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The history of ranked choice voting in Ohio and why one senator doesn't want it to come back

Ann Thompson

Ranked choice voting has a history in Ohio. In the 1900s, five Ohio cities used this method. Under the system, voters rank candidates in the order that they prefer. If no candidate wins a majority and your first choice is in last place, your vote automatically counts for your second choice. The process continues until a candidate wins a majority.

Cincinnati used a form of ranked choice voting for 30 years to elect city council until it was repealed in 1957.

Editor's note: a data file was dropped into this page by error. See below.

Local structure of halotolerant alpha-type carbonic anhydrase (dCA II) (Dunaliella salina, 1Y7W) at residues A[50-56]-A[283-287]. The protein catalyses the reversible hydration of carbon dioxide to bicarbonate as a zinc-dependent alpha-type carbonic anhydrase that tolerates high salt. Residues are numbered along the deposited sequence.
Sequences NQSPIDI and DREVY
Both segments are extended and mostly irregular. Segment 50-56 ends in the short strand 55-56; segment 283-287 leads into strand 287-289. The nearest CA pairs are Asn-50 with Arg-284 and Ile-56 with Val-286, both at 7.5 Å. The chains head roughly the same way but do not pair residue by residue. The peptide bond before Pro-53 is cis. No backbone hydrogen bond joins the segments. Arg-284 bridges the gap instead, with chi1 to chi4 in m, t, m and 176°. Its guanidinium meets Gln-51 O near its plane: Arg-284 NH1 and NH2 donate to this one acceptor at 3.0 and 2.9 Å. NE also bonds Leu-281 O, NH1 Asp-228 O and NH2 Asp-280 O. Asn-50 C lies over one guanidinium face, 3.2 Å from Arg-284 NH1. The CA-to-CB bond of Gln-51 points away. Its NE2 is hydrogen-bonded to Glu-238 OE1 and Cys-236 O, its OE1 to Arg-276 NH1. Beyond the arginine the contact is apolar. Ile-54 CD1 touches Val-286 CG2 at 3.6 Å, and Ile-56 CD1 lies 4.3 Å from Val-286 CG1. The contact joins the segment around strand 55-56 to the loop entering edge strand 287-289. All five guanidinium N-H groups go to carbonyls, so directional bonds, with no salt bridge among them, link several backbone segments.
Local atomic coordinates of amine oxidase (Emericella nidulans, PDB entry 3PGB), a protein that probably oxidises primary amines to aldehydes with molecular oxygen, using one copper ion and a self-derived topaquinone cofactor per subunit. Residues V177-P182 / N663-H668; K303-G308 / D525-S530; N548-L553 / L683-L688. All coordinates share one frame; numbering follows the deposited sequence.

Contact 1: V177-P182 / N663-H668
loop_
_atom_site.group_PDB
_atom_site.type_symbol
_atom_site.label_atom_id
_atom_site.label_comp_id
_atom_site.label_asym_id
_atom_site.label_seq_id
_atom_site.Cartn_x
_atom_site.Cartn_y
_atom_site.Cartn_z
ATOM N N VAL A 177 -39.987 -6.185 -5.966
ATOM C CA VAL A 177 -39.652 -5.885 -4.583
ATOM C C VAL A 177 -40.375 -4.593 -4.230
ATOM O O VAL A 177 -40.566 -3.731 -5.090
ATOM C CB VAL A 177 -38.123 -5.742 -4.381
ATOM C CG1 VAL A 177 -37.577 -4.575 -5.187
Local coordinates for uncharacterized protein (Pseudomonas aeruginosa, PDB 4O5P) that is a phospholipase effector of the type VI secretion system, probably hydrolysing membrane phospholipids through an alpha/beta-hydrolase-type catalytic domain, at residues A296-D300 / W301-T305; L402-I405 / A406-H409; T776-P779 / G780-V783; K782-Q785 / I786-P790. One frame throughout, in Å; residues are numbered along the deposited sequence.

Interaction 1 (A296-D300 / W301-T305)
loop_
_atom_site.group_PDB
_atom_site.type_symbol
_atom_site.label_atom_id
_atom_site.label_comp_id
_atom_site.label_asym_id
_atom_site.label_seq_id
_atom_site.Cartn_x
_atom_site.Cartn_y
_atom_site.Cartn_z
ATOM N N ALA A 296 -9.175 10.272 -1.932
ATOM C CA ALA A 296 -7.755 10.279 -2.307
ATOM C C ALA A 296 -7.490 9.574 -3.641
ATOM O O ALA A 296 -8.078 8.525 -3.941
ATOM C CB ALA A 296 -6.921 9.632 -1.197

Now an Ohio senator wants to ensure that ranked choice voting doesn't come back to the state. Sen. Theresa Gavarone (R-Bowling Green) has introduced Senate Bill 137 that seeks to stop communities from adopting this method of voting. Sen. Gavarone says ranked choice voting isn't what the founders of this country intended.

But Republican former state representative Gene Krebs says banning ranked choice voting will hurt Republican candidates in urban counties. His group Rank the Vote Ohio has been conducting surveys to determine if Ohioans want ranked choice voting.

On Cincinnati Edition, we discuss the history of ranked choice voting and legislation to ban it from Ohio.

We invited Sen. Theresa Gavarone to join us for this discussion. After agreeing to participate she twice canceled her interviews with us citing scheduling conflicts.


  • Gene Krebs, Republican former state representative
  • Howard Wilkinson, senior political analyst, WVXU

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